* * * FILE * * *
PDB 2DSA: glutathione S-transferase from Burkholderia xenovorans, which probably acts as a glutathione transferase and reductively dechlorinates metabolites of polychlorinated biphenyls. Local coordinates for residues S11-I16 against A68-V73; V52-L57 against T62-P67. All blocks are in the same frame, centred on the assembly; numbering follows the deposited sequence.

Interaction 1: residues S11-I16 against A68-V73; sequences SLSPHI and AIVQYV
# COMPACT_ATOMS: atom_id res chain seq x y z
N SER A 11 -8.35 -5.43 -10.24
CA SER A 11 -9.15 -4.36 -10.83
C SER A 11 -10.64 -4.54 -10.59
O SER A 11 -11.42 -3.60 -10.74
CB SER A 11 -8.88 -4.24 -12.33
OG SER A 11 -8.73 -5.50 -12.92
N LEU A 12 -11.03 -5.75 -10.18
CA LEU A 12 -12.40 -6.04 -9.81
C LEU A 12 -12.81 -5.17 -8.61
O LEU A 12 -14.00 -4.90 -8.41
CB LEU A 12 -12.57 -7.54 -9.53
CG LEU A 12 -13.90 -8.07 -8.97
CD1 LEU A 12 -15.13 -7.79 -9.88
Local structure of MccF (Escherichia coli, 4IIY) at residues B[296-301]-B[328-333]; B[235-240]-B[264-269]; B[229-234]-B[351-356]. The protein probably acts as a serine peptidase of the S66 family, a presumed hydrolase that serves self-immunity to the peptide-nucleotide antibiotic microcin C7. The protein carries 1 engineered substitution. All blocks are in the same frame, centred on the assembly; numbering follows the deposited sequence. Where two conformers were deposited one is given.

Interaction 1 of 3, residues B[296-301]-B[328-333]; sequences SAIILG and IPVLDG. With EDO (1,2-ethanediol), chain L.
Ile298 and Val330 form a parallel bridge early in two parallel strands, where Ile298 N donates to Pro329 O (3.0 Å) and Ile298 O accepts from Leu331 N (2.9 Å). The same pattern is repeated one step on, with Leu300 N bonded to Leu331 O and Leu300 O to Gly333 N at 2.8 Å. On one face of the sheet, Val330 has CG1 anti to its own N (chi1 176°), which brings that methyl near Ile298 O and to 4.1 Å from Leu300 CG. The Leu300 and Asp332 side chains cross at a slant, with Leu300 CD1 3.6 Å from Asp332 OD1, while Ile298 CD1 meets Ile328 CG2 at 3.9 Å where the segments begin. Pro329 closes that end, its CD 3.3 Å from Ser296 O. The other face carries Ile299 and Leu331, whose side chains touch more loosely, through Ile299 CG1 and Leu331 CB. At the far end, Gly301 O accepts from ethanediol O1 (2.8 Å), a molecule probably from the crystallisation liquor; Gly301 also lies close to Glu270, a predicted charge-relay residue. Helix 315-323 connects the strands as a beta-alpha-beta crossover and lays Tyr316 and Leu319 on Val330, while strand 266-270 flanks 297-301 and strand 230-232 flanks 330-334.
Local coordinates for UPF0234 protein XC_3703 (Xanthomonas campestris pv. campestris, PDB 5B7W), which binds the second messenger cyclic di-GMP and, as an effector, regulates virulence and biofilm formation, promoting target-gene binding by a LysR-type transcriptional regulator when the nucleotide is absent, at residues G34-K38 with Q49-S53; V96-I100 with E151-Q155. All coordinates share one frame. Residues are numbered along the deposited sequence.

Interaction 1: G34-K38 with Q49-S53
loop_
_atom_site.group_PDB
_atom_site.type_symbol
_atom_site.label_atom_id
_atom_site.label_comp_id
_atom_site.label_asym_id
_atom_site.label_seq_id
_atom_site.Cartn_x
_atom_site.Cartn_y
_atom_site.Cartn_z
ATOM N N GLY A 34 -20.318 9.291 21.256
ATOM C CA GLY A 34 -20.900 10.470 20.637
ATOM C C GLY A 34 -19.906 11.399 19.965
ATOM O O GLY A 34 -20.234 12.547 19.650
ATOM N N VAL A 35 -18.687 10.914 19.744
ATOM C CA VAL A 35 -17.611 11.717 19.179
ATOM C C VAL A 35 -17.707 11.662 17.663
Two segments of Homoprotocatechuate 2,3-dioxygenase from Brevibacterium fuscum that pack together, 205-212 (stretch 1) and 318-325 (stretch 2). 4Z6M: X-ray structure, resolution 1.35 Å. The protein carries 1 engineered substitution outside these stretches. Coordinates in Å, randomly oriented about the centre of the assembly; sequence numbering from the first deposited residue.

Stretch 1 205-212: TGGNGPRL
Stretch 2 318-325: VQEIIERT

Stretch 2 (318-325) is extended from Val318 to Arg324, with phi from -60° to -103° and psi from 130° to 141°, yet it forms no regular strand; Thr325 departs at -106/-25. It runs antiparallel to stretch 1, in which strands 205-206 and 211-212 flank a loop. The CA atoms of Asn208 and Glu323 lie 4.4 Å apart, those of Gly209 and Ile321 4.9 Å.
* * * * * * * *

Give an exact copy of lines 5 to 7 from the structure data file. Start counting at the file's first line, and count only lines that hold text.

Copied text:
CA SER A 11 -9.15 -4.36 -10.83
C SER A 11 -10.64 -4.54 -10.59
O SER A 11 -11.42 -3.60 -10.74